In the initial stages of pregnancy, the fertilised egg implants itself into the wall of the womb (uterus). The womb is a hollow organ a baby grows inside during pregnancy. The fertilised egg produces root-like growths called villi, which help to anchor it to the lining of the womb.
The villi are fed nutrients through blood vessels in the womb and will eventually grow into the placenta. During the early stages of pregnancy, these blood vessels change shape and become wider.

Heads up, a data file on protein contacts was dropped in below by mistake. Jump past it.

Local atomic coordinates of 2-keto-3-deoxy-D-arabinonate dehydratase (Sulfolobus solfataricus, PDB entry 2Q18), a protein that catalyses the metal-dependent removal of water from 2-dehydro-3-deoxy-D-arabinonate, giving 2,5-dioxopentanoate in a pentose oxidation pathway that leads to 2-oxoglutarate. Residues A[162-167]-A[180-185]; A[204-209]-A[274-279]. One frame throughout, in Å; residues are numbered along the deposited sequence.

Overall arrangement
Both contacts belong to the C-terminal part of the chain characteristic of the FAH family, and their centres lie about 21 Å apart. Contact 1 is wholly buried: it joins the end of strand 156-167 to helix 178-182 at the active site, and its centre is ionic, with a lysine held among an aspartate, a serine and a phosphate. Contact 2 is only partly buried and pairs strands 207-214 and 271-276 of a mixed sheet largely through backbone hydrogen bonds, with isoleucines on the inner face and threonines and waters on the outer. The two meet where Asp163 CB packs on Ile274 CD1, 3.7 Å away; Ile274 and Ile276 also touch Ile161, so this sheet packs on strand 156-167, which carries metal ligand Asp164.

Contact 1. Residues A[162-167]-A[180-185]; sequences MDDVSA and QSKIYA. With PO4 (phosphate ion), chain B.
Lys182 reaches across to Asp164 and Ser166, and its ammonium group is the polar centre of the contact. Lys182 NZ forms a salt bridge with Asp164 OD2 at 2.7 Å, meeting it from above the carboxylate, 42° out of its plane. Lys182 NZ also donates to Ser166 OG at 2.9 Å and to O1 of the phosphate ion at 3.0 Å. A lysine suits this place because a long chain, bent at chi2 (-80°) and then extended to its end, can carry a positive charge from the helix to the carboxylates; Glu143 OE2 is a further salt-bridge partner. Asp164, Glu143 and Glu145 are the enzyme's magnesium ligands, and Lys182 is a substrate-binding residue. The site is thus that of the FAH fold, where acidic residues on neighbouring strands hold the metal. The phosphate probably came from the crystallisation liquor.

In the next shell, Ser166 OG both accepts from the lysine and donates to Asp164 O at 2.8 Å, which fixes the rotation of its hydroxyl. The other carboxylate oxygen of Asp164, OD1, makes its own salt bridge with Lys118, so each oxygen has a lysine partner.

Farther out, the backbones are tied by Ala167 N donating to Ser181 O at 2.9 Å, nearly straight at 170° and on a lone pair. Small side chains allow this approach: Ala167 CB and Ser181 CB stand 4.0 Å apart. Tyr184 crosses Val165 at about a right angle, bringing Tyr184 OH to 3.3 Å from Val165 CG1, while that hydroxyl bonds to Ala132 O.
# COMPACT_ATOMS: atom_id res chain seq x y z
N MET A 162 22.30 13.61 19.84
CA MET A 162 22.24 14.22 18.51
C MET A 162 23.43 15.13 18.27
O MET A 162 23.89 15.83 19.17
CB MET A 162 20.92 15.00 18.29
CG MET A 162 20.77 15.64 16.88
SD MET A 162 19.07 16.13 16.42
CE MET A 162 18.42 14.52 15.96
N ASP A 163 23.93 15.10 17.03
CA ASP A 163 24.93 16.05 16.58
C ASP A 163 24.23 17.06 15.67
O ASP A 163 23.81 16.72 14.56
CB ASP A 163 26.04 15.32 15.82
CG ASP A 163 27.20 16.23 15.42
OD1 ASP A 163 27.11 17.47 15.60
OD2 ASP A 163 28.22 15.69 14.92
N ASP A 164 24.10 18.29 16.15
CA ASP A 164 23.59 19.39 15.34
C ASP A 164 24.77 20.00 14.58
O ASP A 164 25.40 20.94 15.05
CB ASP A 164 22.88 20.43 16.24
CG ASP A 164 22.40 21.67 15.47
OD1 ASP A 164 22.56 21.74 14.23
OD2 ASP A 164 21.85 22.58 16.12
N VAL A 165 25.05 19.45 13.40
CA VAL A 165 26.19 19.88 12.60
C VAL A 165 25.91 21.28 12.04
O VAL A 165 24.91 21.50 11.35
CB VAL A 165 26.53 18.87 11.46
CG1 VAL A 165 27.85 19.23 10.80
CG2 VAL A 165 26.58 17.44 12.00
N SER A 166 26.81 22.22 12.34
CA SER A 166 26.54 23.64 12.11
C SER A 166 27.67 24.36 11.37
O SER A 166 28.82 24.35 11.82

If the blood vessels do not fully transform, it is likely that the placenta will not develop properly because it will not get enough nutrients. This may then lead to Pre-Eclampsia.
It is still unclear why the blood vessels do not transform as they should. It is likely that inherited changes in the mother's genes have some sort of role, as the condition often runs in families.